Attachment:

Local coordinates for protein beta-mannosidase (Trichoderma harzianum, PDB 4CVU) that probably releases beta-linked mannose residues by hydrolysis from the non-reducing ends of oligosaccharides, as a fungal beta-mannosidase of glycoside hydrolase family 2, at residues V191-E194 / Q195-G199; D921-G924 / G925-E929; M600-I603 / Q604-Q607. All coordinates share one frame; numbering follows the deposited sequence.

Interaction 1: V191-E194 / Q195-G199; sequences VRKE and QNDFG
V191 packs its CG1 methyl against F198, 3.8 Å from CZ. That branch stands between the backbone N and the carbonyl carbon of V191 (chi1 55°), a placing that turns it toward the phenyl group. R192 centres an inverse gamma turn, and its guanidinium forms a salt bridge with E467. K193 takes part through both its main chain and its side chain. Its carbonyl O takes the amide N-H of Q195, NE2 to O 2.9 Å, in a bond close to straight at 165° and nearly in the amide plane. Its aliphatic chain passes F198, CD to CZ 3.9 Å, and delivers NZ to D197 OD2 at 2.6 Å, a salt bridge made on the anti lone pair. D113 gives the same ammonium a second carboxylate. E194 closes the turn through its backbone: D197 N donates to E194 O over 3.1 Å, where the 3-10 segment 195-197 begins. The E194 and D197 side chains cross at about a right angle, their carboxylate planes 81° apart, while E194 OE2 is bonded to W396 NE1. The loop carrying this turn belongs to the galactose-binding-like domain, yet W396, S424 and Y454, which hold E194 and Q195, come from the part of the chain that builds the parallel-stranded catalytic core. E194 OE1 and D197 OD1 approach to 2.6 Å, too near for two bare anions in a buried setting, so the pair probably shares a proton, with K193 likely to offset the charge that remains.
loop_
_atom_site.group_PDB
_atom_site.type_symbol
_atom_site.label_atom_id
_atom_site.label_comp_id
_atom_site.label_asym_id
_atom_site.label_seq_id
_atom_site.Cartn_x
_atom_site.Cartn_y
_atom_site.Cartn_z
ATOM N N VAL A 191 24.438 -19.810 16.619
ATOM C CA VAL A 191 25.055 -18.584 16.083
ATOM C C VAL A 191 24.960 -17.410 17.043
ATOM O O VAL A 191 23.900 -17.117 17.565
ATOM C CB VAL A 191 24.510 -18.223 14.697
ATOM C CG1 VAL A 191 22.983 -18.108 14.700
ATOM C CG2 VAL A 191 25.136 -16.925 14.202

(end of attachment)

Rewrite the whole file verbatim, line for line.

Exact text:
Local coordinates for protein beta-mannosidase (Trichoderma harzianum, PDB 4CVU) that probably releases beta-linked mannose residues by hydrolysis from the non-reducing ends of oligosaccharides, as a fungal beta-mannosidase of glycoside hydrolase family 2, at residues V191-E194 / Q195-G199; D921-G924 / G925-E929; M600-I603 / Q604-Q607. All coordinates share one frame; numbering follows the deposited sequence.

Interaction 1: V191-E194 / Q195-G199; sequences VRKE and QNDFG
V191 packs its CG1 methyl against F198, 3.8 Å from CZ. That branch stands between the backbone N and the carbonyl carbon of V191 (chi1 55°), a placing that turns it toward the phenyl group. R192 centres an inverse gamma turn, and its guanidinium forms a salt bridge with E467. K193 takes part through both its main chain and its side chain. Its carbonyl O takes the amide N-H of Q195, NE2 to O 2.9 Å, in a bond close to straight at 165° and nearly in the amide plane. Its aliphatic chain passes F198, CD to CZ 3.9 Å, and delivers NZ to D197 OD2 at 2.6 Å, a salt bridge made on the anti lone pair. D113 gives the same ammonium a second carboxylate. E194 closes the turn through its backbone: D197 N donates to E194 O over 3.1 Å, where the 3-10 segment 195-197 begins. The E194 and D197 side chains cross at about a right angle, their carboxylate planes 81° apart, while E194 OE2 is bonded to W396 NE1. The loop carrying this turn belongs to the galactose-binding-like domain, yet W396, S424 and Y454, which hold E194 and Q195, come from the part of the chain that builds the parallel-stranded catalytic core. E194 OE1 and D197 OD1 approach to 2.6 Å, too near for two bare anions in a buried setting, so the pair probably shares a proton, with K193 likely to offset the charge that remains.
loop_
_atom_site.group_PDB
_atom_site.type_symbol
_atom_site.label_atom_id
_atom_site.label_comp_id
_atom_site.label_asym_id
_atom_site.label_seq_id
_atom_site.Cartn_x
_atom_site.Cartn_y
_atom_site.Cartn_z
ATOM N N VAL A 191 24.438 -19.810 16.619
ATOM C CA VAL A 191 25.055 -18.584 16.083
ATOM C C VAL A 191 24.960 -17.410 17.043
ATOM O O VAL A 191 23.900 -17.117 17.565
ATOM C CB VAL A 191 24.510 -18.223 14.697
ATOM C CG1 VAL A 191 22.983 -18.108 14.700
ATOM C CG2 VAL A 191 25.136 -16.925 14.202